RenoProject.org: Documenting Habitat and its descendants

Long, long ago, three full ages before Zuckerberg’s doomed Metaverse, there was Lucasarts, formerly Lucasfilm Games, and Maniac Mansion, and the SCUMM engine.

Lucasarts went on to have a long legacy of adventure games, and while it’s gone now and most of its progeny is owned by some mouse creature, it survives in a number of forms, like the upcoming Monkey Island re-revival.

Another legacy of Lucasarts and SCUMM is what is possibly the first graphical MUD, called Habitat.

Even though it’s blurry, it deserves the head spot on a blog post, just one more time.

What? You don’t know what a MUD is, or a MOO or a MUCK? A lot of knowledge is in danger of being lost, but we don’t have time to remind you of rudiments here.

Habitat was an early experiment in online communities, a server-based virtual world whose clients were Commodore 64s. In appearance it looks a whole lot like a multiplayer version of Maniac Mansion.

It never went public, but did eventually become a paid feature, in modified form. on the C64 online service QuantumLink under the name Club Caribe. Then, with the wane of the Commodore 64 as a viable platform, QuantumLink closed their servers and rebranded as America On-Line, a.k.a. AOL. And that is not only history at this point, but ancient history. Read more about it here.

While there was still competition in the dial-up online service space, two creators of Habitat, Randy Farmer and Chip Morningstar, partnered with Fujitsu to have another go at a Habitat-style service, this time called WorldsAway. They partnered with AOL competitor CompuServe, and didn’t do badly for a while.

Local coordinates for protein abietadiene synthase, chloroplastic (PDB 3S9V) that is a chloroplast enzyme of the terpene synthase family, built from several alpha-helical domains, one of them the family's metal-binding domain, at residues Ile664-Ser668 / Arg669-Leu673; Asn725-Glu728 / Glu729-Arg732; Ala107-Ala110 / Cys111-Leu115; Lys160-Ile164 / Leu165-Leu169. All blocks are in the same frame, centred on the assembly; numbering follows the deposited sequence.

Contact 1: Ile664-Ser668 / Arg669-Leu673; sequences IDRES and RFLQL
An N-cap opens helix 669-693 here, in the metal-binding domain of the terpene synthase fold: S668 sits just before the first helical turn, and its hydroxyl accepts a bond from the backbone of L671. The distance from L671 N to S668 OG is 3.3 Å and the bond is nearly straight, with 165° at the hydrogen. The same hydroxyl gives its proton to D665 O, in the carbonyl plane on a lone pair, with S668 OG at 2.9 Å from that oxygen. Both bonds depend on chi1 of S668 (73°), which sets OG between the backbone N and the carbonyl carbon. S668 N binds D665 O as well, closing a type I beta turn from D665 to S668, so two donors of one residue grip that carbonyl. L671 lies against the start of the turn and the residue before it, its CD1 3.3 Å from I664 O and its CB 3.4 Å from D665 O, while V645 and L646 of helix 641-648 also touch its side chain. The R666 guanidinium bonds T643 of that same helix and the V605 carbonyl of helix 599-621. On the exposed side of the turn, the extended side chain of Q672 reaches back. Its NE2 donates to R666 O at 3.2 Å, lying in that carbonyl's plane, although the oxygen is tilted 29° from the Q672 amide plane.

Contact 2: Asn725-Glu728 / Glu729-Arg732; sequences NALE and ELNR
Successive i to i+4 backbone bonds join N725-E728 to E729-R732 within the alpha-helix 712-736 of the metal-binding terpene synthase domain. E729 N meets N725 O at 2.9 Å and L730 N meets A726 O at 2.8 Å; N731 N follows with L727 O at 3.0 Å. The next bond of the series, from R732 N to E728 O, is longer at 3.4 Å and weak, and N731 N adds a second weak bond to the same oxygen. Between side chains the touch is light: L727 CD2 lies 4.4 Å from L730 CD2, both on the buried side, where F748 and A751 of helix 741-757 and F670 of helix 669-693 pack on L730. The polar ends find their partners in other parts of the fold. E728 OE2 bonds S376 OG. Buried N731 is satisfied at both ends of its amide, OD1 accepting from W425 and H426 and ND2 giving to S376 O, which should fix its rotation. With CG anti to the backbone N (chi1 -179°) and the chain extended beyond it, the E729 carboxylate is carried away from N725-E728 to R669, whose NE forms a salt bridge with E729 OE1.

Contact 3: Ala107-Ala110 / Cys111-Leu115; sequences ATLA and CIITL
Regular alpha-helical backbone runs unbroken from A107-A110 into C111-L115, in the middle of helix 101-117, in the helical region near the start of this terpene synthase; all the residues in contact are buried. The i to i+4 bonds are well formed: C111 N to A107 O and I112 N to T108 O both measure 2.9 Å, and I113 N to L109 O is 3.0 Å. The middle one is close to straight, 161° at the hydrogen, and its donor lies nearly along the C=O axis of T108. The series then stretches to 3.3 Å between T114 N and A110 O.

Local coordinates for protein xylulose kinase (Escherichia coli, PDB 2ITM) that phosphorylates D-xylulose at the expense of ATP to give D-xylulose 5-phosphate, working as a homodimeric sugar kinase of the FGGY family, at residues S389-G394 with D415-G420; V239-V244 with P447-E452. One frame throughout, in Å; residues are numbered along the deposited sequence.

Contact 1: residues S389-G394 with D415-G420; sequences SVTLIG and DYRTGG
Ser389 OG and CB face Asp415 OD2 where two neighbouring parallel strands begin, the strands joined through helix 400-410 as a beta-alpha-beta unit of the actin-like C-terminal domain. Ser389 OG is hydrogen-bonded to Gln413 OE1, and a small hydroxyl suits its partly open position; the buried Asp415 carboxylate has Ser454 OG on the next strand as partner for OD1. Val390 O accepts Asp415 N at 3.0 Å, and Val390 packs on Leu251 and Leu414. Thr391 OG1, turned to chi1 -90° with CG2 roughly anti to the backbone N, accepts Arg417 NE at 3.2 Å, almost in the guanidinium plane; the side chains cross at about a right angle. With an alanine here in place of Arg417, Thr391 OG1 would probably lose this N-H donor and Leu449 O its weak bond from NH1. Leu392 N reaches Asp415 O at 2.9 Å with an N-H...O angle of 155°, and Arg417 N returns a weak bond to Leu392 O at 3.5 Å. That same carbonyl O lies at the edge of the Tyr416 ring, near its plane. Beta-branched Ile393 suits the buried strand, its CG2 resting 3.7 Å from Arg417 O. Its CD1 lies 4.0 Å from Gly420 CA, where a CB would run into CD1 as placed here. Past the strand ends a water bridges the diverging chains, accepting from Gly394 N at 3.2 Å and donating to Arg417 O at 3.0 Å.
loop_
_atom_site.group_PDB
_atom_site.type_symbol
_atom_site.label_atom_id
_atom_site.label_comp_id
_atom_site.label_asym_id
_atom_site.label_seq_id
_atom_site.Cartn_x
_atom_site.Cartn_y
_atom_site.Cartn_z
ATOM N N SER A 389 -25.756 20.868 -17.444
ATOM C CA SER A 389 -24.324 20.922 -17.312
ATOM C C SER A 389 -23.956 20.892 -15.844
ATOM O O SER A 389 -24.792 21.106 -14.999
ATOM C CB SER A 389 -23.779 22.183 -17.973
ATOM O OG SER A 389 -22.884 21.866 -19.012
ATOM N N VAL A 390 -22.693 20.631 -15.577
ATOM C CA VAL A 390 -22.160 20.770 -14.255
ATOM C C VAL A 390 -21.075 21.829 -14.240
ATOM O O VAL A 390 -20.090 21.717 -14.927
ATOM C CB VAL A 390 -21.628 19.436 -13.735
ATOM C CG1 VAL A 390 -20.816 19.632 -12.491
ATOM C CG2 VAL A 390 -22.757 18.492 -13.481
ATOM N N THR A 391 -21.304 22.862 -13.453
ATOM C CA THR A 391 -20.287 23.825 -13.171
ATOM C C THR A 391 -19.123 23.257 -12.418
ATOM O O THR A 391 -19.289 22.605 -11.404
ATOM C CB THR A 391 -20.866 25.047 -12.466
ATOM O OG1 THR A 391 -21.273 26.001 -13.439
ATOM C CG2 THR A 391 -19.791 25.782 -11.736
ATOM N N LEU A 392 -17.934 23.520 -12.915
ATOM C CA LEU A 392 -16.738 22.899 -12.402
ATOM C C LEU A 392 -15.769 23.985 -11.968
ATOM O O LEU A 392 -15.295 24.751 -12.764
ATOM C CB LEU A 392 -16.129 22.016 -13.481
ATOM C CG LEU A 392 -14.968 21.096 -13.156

There’s all kinds of things to talk about here, and I have rather more knowledge than most because I was involved with this, I was volunteer staff at the flagship WorldsAway world, called Dreamscape. I was a participant in the CompuServe forum before the main service even opened, I spend an entire night on the phone as a teen, our old 486DX running Windows 3.11 downloading the client software.

WorldsAway was basically my life for a few years. It could be incredibly addicting, and spirits were high in the early days. There was a feeling of being at the forefront of something. The Internet was just starting to become really big. Who knew what it would become?

What happened to WorldsAway is a story, one that I’m probably not qualified to tell. I know there were problems with business management even from the start. The world staff was constantly said to be fighting with higher-ups, who wanted to cheapen or diminish the project. In size, certainly, the initial world Dreamscape never got anywhere as large as what we hoped for. Even compared to the size of its Commodore 64 predecessor Club Caribe, it was pretty small.

It’s said that they were a west coast operation, and many of their staffers were queer. One of the eventual spinoff worlds that WorldsAway would spawn was explicitly queer-friendly. Given the successes and continued struggles of queer-friendly media on the internet today, I feel like WA’s acceptance of alternate lifestyles should probably be better known.

I still have a couple of friends from those days. Others I’ve sadly lost touch with. A few friends from that time, notably Tiggles, Esme, and Rosaleah, have departed our physical world as well. Maybe some comfort could be had in the idea that maybe they’re users in some higher-order reality, who may have logged-off of our world, but are still out there in a more profound form. If they’re out there and somehow seeing this: please spare a thought for me. I’ll be back out there some day.

The Reno Project is a website devoted to preserving as much of those early projects, those ancient times, as possible. You could immerse yourself in the screenshots there, and dream of a past era that barely was. One of its competitors at the time, which is a bit better known today, is The Palace. One other service that still exists that competed with it is There, although good luck making an account (I tried). And Second Life of course continues to chug along. All of these things seem to me like more worthy projects than Zuckerberg’s latest progeny.

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